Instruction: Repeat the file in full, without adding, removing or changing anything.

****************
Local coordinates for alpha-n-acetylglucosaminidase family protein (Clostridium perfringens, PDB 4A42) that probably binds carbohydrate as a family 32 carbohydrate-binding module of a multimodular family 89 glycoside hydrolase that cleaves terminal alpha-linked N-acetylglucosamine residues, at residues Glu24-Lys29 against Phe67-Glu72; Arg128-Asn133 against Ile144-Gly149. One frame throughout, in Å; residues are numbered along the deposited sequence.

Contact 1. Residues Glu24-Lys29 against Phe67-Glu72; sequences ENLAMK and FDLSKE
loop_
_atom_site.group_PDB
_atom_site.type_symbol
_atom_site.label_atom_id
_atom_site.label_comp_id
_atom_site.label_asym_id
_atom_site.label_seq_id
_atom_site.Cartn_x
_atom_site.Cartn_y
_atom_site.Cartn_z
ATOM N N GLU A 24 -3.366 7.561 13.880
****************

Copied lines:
Local coordinates for alpha-n-acetylglucosaminidase family protein (Clostridium perfringens, PDB 4A42) that probably binds carbohydrate as a family 32 carbohydrate-binding module of a multimodular family 89 glycoside hydrolase that cleaves terminal alpha-linked N-acetylglucosamine residues, at residues Glu24-Lys29 against Phe67-Glu72; Arg128-Asn133 against Ile144-Gly149. One frame throughout, in Å; residues are numbered along the deposited sequence.

Contact 1. Residues Glu24-Lys29 against Phe67-Glu72; sequences ENLAMK and FDLSKE
loop_
_atom_site.group_PDB
_atom_site.type_symbol
_atom_site.label_atom_id
_atom_site.label_comp_id
_atom_site.label_asym_id
_atom_site.label_seq_id
_atom_site.Cartn_x
_atom_site.Cartn_y
_atom_site.Cartn_z
ATOM N N GLU A 24 -3.366 7.561 13.880